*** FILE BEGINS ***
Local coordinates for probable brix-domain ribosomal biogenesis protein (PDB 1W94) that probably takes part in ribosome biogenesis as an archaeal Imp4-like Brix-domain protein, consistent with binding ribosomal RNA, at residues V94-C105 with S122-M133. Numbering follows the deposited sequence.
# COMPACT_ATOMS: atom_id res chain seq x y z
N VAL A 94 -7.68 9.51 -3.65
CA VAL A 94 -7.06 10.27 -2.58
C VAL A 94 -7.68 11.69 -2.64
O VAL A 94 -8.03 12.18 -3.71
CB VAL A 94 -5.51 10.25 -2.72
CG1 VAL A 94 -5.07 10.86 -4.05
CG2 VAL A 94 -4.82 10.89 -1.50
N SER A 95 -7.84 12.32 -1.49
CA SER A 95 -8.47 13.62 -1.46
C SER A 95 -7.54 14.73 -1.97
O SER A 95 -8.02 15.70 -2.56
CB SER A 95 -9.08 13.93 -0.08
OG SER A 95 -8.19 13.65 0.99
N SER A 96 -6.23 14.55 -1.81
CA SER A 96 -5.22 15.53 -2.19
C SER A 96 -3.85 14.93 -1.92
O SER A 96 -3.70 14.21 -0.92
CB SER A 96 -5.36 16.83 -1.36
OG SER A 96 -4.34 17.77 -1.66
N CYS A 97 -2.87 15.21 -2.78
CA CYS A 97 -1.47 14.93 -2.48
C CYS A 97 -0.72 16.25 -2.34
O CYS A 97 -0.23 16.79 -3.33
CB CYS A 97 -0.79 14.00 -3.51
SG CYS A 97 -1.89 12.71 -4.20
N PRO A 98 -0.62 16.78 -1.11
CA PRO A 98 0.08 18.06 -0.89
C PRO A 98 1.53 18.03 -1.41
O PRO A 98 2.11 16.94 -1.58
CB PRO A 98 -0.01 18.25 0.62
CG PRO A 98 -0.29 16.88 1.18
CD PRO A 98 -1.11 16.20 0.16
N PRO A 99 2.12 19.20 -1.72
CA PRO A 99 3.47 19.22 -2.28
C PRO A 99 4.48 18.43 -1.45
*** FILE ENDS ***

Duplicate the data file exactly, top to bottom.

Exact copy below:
Local coordinates for probable brix-domain ribosomal biogenesis protein (PDB 1W94) that probably takes part in ribosome biogenesis as an archaeal Imp4-like Brix-domain protein, consistent with binding ribosomal RNA, at residues V94-C105 with S122-M133. Numbering follows the deposited sequence.
# COMPACT_ATOMS: atom_id res chain seq x y z
N VAL A 94 -7.68 9.51 -3.65
CA VAL A 94 -7.06 10.27 -2.58
C VAL A 94 -7.68 11.69 -2.64
O VAL A 94 -8.03 12.18 -3.71
CB VAL A 94 -5.51 10.25 -2.72
CG1 VAL A 94 -5.07 10.86 -4.05
CG2 VAL A 94 -4.82 10.89 -1.50
N SER A 95 -7.84 12.32 -1.49
CA SER A 95 -8.47 13.62 -1.46
C SER A 95 -7.54 14.73 -1.97
O SER A 95 -8.02 15.70 -2.56
CB SER A 95 -9.08 13.93 -0.08
OG SER A 95 -8.19 13.65 0.99
N SER A 96 -6.23 14.55 -1.81
CA SER A 96 -5.22 15.53 -2.19
C SER A 96 -3.85 14.93 -1.92
O SER A 96 -3.70 14.21 -0.92
CB SER A 96 -5.36 16.83 -1.36
OG SER A 96 -4.34 17.77 -1.66
N CYS A 97 -2.87 15.21 -2.78
CA CYS A 97 -1.47 14.93 -2.48
C CYS A 97 -0.72 16.25 -2.34
O CYS A 97 -0.23 16.79 -3.33
CB CYS A 97 -0.79 14.00 -3.51
SG CYS A 97 -1.89 12.71 -4.20
N PRO A 98 -0.62 16.78 -1.11
CA PRO A 98 0.08 18.06 -0.89
C PRO A 98 1.53 18.03 -1.41
O PRO A 98 2.11 16.94 -1.58
CB PRO A 98 -0.01 18.25 0.62
CG PRO A 98 -0.29 16.88 1.18
CD PRO A 98 -1.11 16.20 0.16
N PRO A 99 2.12 19.20 -1.72
CA PRO A 99 3.47 19.22 -2.28
C PRO A 99 4.48 18.43 -1.45